Many of them think they know it all, but truthfully, they do not have the knowledge. Even when I explain why something is the way it is, some of them refuse to listen. I notice the aide issue is particularly bad in LTC. My next job will be on a floor somewhere. It is too exhausting to work with them day after day. And for every good aide, you have one who should be fired.

  • Sep 13 '11

    That patient was out of line. You wouldn't curse a nurse in a spanish speaking country for not knowing english.

  • Sep 12 '11

    Hmmm cursing out your patients....nice.

  • Sep 12 '11

    I give up. What is "IANAL"? The only thing I could come up with is, "I Am Not A Liar," which I don't think anyone thinks you are.

  • Sep 11 '11

    Night shift...same thing..or night owls.

    Day shift...usually the proper name for a female dog

  • Sep 10 '11

    Oh, gosh. In my humble opinion, the healthcare industry has no business seeking advice from the hotel industry because the two entities exist for very different reasons.

    The chef at the Ritz-Carlton will serve you a T-bone steak and a baked potato covered with several pats of butter, even if you have coronary artery disease. They'll also give the diabetic an entire cherry cheesecake. They'll also lead the COPD patient to a suite where smoking is allowed. It is imperative that hospital patients not think they're at the hotel. It undermines what healthcare workers do.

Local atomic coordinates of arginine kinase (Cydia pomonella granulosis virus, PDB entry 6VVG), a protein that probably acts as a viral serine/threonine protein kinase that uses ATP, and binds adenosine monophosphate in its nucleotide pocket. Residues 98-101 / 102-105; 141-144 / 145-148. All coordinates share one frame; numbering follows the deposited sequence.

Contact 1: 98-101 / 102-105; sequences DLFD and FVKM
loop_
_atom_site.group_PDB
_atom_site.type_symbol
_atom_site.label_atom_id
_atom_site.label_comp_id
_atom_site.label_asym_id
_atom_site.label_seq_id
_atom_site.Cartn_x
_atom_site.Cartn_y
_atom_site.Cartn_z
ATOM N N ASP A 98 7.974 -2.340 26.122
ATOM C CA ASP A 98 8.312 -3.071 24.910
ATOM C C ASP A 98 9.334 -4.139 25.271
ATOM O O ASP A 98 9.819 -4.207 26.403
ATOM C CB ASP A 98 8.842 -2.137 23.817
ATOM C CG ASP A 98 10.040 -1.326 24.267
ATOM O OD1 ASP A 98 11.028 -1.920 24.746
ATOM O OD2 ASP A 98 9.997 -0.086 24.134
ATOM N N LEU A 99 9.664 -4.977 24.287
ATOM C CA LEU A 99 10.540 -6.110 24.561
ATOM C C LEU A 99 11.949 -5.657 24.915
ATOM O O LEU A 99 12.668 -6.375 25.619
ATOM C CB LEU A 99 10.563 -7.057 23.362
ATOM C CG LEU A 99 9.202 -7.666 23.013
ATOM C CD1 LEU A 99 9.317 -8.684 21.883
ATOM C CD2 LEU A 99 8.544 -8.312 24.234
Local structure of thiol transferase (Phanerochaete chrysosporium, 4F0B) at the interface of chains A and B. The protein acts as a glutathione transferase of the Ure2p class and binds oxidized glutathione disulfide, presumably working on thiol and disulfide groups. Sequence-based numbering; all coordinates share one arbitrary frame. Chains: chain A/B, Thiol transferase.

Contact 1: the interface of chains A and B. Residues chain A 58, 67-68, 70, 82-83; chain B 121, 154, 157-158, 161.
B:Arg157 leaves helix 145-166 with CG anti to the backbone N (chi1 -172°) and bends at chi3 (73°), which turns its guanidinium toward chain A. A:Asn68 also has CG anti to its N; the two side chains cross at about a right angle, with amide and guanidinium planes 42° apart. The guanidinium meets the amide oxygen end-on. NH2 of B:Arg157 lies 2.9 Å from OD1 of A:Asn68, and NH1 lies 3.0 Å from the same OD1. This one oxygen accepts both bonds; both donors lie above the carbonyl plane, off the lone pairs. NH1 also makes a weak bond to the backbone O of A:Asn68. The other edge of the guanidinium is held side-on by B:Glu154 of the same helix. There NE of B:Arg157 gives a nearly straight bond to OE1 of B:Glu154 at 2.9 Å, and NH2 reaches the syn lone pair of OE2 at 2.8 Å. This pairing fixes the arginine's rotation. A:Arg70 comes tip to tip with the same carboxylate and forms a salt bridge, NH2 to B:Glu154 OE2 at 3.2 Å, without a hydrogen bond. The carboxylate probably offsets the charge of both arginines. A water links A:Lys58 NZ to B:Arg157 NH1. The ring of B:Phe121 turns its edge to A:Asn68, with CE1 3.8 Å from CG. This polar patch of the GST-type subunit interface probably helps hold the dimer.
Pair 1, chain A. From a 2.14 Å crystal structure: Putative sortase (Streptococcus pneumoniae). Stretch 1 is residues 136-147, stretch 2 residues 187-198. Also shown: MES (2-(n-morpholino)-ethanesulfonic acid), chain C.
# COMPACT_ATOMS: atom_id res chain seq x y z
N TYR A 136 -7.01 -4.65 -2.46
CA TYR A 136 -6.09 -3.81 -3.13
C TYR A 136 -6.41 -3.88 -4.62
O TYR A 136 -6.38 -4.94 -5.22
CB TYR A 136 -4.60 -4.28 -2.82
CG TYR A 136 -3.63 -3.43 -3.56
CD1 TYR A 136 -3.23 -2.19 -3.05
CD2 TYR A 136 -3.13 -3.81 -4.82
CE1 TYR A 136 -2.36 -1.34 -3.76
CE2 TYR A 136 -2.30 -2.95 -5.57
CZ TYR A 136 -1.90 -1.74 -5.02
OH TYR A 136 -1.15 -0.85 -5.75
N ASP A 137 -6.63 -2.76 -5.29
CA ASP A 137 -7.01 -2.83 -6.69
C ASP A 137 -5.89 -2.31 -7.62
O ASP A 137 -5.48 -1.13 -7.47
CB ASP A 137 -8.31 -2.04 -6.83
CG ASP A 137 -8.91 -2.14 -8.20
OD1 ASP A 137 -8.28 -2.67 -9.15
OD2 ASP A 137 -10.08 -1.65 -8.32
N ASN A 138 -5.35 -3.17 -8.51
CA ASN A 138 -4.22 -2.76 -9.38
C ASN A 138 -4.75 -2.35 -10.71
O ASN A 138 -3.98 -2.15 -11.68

• Sep 10 '11

    They paid almost $400,000 to Ritz Carlton! Unbelievable, was the guy a college buddy or what!

    I want to see them work as a CNA with the current staffing of that hospital system while providing the "ritz carlton" level of customer service. If they can do that, then let's listen!

    They really love to throw money away! That money could go for adequate staff, lifting equipment, computers and heart monitors in patient's rooms. What a waste!

  • Sep 10 '11

    With regard to the women taking care of men comment, it actually is an Orthodox practice. As a (reform) Jew, I know that women can't touch men during "that time" and after until they have taken a ritual bath. Since it would be impossible, and offensive, to ask the nurse if she is "clean" they would just prefer to avoid it. Like all things that are prohibited, these requirements are usually waived if it is medically necessary. For instance, you aren't supposed to drive or engage in commerce on the Sabbath, but if it's a medical emergency it is considered acceptable.

    Also, Girlygirl, I'm not offended by your question. I think it is good to be inquisitive. What bothers me is when people make generalizations and spread them on because they didn't seek answers.